Getting Real with Dynisha Smith
Today I missed my kid’s bus stop. I don’t know about where you live, but here you have to be at the stop to collect your kindergarten student or they are taken back to school.
Thank gosh we are not the last stop or I might have lost it. I was maybe two minutes too late – I saw the bus headed to the next stop, and broke every traffic law short of Baby Driver to get two stops ahead of the bus. And you guys – I cried. Looking back now, I feel kind of dumb admitting that.
The Torture of Parental Guilt
I picked her up and talked her through her own emotions. I reminded her I will always, without fail, short of death (this I said silently) come for her. In that moment though, sitting in my car praying to every deity I could think of to please delay the bus a few minutes because I swear i’ll be a better person – all I could think about was what kind of failure doesn’t make it to the bus stop on time? Why did I go down this street? Why didn’t I run that light?
Raise your hand if you’ve ever had this kind of guilt over something. If your hand went up, you and I are not alone. Moms and Dads everywhere admit, albeit quietly at first, that they have had at least one moment of complete and utter panic over something to do with caring for their kids. Maybe you forgot your kids lunch, maybe you didn’t arrange transportation for something ahead of time… the list goes on. You let them cry over ‘spilled milk’ – whatever that means for you – until you just gave in. And then you feel like crap for giving in.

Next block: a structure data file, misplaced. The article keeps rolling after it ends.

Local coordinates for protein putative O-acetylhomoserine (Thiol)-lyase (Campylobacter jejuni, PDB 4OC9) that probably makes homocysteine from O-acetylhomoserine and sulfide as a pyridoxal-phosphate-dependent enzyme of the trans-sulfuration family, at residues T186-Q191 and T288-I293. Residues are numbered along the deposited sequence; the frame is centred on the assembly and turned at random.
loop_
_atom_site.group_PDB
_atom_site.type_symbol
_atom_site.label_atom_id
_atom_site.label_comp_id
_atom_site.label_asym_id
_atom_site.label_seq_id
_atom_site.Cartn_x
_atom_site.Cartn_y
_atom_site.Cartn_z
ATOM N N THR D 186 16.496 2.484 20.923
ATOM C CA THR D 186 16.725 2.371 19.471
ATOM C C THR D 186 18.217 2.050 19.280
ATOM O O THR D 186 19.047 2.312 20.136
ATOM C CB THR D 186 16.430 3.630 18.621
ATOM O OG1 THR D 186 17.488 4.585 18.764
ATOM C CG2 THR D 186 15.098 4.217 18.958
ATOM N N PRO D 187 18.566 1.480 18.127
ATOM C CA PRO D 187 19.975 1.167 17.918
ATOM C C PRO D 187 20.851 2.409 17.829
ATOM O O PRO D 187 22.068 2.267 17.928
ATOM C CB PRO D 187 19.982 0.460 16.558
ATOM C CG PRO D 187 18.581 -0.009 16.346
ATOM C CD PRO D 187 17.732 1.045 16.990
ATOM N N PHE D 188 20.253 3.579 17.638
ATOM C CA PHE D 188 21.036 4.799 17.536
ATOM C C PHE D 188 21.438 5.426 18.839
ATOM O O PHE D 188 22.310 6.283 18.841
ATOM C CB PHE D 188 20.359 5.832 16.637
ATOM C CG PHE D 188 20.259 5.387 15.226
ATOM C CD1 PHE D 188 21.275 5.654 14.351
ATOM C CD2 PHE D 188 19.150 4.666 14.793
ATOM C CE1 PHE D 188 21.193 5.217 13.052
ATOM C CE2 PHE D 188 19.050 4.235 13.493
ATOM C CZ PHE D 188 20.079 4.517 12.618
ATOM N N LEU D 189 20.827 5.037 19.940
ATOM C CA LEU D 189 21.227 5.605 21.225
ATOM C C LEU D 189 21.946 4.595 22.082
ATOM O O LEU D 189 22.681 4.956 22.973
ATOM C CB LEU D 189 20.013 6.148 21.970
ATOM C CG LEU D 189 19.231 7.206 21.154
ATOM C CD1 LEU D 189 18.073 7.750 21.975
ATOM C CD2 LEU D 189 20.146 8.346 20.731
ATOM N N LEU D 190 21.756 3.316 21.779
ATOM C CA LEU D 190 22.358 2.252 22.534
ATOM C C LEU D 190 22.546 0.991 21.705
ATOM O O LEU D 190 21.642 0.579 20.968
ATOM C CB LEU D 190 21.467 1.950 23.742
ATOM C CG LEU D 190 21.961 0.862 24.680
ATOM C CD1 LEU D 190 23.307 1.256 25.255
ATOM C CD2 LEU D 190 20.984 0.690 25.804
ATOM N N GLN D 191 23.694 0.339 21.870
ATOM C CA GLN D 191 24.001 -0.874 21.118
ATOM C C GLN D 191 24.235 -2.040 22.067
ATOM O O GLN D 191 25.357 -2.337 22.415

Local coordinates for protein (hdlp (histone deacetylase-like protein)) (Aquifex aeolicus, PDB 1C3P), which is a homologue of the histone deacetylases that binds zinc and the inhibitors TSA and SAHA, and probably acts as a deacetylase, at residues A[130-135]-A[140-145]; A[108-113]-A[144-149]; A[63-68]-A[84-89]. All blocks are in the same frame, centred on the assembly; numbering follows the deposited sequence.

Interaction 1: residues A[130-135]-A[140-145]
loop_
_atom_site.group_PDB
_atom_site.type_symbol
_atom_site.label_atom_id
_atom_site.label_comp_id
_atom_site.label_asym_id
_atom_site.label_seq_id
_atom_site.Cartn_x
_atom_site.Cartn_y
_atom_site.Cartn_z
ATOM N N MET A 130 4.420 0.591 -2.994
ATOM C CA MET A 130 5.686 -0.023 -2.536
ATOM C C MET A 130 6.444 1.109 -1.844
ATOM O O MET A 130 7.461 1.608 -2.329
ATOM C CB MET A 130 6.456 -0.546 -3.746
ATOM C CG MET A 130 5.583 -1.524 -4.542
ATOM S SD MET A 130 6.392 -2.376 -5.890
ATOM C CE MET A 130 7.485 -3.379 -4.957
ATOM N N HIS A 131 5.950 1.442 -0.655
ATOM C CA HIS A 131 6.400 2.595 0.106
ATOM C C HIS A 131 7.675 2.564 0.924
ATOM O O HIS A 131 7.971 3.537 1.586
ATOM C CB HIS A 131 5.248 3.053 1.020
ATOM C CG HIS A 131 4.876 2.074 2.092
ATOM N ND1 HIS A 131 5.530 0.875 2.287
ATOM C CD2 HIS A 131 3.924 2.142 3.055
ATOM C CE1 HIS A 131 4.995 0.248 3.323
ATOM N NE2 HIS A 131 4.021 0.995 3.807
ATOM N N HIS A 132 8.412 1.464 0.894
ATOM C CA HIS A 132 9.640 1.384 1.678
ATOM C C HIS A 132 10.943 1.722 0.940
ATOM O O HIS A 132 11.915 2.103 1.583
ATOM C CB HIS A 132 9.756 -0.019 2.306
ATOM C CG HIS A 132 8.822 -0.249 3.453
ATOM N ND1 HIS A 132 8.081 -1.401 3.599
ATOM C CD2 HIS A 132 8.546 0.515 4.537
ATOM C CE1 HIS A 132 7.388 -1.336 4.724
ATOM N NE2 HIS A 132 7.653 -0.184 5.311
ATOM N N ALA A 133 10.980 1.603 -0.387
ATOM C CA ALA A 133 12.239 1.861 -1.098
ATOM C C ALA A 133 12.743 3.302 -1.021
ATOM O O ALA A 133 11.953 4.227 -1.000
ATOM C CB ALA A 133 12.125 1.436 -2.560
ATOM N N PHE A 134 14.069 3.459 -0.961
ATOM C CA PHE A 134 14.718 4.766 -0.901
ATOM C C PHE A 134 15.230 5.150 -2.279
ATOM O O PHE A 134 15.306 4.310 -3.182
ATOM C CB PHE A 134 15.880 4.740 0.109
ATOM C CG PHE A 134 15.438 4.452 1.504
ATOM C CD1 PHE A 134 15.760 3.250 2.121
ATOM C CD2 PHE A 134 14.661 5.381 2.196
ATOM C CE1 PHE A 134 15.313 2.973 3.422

It Can’t Keep Going Like This
So what the flip are we supposed to do about this? Tediously I have to repeat myself, I don’t know about you but I cannot continue to live like this for the next thirteen years. Like most other single parents, I have probably come across multiple memes with a damned if you do, damned if you don’t message. Work, stay at home, spend more time with your kids, take better care of yourself, get more education to make more money, make better financial choices – move to another country and assume new alias. Okay that was just my solution – insert shrugging emoji here.
It is so much and it is so daunting. And with all of that off of my chest, I’m proposing a new litmus test for that damn parental guilt. Let’s ask ourselves – in reflection, because let’s be honest, we ain’t gonna remember these in the moment – these simple questions. Is our kid safe? Are their basic needs met? Is the damage irreversible? Can we commit to doing it differently next time? Do they still understand how loved they are? If you answered yes to most of these questions – keep kickin’ ass, your kid is fine, you are fine, and you ARE doing enough.